Is it realistic to lose 20 pounds in a month?

Over 62 percent of Americans are considered overweight or obese, and 84 percent of Americans have tried at least one weight loss method in the past. You can expect to lose four to eight pounds over 30 days on most healthy diets.
Over 62 percent of Americans are considered overweight or obese, and 84 percent of Americans have tried at least one weight loss method in the past. You can expect to lose four to eight pounds over 30 days on most healthy diets.

Almost everyone has tried to lose weight. Over 62 percent of Americans are considered overweight or obese, and 84 percent of Americans have tried at least one weight loss method in the past. 

If you're considering losing weight, you may wonder: how much weight can you lose in a month? Weight loss of four to eight pounds a month is generally considered healthy and realistic.

Read on to learn what you need to know about how much weight you can lose in a month.

For most people, it's not realistic to lose 20 pounds in a month. There are some situations where very rapid weight loss is appropriate, such as after bariatric surgery or a medically supervised diet for an obese patient with serious weight-related health problems. 

Rapid weight loss carries health risks such as:

Losing muscle mass

When you lose weight rapidly, you may lose more muscle and water weight than you would at a slower rate of loss. Sudden, extreme calorie restriction causes the body to lose muscle as well as fat and since muscle mass burns calories, losing that muscle tissue lowers your metabolism and makes it harder to keep losing weight.

Malnutrition

Many diets that promise rapid weight loss severely restrict calories or cut out entire food groups, putting you at increased risk for deficiencies in necessary vitamins and minerals. Alert your doctor right away if you experience symptoms of malnutrition, such as:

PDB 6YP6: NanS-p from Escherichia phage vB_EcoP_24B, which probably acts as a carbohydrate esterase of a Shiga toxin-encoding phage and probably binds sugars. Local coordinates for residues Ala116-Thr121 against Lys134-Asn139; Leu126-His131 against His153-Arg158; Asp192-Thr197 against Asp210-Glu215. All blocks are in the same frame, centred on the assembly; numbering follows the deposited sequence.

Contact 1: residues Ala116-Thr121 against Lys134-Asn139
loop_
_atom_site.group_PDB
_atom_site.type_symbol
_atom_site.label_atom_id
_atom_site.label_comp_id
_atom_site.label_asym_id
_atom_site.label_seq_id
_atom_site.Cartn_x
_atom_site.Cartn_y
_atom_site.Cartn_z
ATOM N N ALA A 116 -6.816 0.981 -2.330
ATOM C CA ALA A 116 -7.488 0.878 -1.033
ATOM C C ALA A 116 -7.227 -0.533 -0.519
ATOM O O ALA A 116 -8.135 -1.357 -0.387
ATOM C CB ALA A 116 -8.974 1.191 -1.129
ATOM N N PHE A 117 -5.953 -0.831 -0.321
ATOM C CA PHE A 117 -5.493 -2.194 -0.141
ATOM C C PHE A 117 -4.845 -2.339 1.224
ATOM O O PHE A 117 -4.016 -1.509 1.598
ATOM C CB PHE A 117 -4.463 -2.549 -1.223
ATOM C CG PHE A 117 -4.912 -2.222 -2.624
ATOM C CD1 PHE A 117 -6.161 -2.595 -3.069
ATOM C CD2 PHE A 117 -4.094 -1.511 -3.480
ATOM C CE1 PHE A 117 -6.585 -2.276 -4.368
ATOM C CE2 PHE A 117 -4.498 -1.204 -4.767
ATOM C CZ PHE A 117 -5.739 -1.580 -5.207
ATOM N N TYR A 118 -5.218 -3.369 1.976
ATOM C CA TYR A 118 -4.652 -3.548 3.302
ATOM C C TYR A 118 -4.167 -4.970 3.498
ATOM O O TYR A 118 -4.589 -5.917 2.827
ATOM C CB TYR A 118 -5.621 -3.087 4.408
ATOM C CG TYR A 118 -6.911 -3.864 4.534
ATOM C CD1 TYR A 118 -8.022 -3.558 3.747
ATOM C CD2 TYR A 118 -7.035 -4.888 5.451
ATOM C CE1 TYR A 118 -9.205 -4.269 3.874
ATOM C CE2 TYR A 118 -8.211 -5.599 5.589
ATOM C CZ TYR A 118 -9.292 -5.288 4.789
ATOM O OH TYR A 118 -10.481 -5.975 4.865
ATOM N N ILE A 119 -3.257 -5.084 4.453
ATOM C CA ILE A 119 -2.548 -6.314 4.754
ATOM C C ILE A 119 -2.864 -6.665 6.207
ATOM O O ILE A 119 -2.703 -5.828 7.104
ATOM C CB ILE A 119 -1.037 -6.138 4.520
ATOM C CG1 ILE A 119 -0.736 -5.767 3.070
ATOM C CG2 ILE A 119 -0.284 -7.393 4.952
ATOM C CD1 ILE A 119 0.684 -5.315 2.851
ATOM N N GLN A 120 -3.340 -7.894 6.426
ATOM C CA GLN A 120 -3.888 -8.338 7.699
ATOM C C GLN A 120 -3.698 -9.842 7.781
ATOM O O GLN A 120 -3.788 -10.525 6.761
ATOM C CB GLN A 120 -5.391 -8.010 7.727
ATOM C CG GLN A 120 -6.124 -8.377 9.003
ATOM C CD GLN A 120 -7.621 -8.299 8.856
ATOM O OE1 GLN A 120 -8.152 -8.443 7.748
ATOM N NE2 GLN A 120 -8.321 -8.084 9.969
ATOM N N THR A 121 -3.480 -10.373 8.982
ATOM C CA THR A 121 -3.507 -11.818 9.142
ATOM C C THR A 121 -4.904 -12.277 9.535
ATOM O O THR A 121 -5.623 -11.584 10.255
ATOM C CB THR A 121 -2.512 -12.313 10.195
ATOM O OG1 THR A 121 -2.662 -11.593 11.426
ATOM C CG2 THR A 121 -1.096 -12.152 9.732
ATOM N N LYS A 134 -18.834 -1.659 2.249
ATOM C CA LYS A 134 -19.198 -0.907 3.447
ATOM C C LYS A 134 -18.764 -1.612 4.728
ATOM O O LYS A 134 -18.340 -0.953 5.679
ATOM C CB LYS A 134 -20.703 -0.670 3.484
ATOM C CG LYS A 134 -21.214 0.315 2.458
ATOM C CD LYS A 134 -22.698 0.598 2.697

Inability to stay on your diet

Severe calorie restriction causes hormonal changes in your body, making you want to eat more food. While many people hope that rapid weight loss will motivate them, it can be much more challenging to stick to an extreme diet long-term. 

As many as 80 to 95% of dieters regain their weight, so it's essential that you set yourself up for success over the long term. Yo-yo dieting — repeatedly losing and gaining weight, also called weight cycling — carries health risks such as:

You should always speak to your doctor before attempting rapid weight loss. Rapid weight loss can be unsafe and needs to be monitored by a healthcare professional.

Can you lose weight over 30 days?

Yes, you can expect to lose four to eight pounds over 30 days on most healthy diets. To lose one to two pounds a week, you need to burn 500 to 1,000 calories more than you consume each day through a healthy diet and regular exercise.

If you only have a few pounds to lose, you could potentially lose all of your excess weight in a month, but most dieters need to focus on the long-term. For successful weight loss, you need to focus on permanent changes that you can maintain for the rest of your life. 

What's a healthy and realistic way to lose weight?

Losing four to eight pounds a month may seem slow if you have a lot of weight to lose, but it's essential to think about your success over the long term. People who lose one to two pounds a week are more likely to maintain their weight loss. To make long-term changes for sustainable weight loss, you may want to:

Talk to your healthcare providers

Your doctor can help you develop a healthy, sustainable weight loss plan, set realistic goals, and monitor your progress. Your healthcare provider can also refer you to support professionals that may be helpful to you, such as a therapist or a dietician.

Eat more plant-based foods

Focusing on eating a wide variety of fruits and vegetables helps cut calories without sacrificing taste or nutrition. Aim for at least four servings of vegetables and three servings of fruit daily.

Exercise

Find physical activities you enjoy and are willing to do regularly. Aim for at least 25 to 35 minutes of exercise on most days, with aerobic exercise 3 to 5 times a week and resistance training 2 to 3 times a week.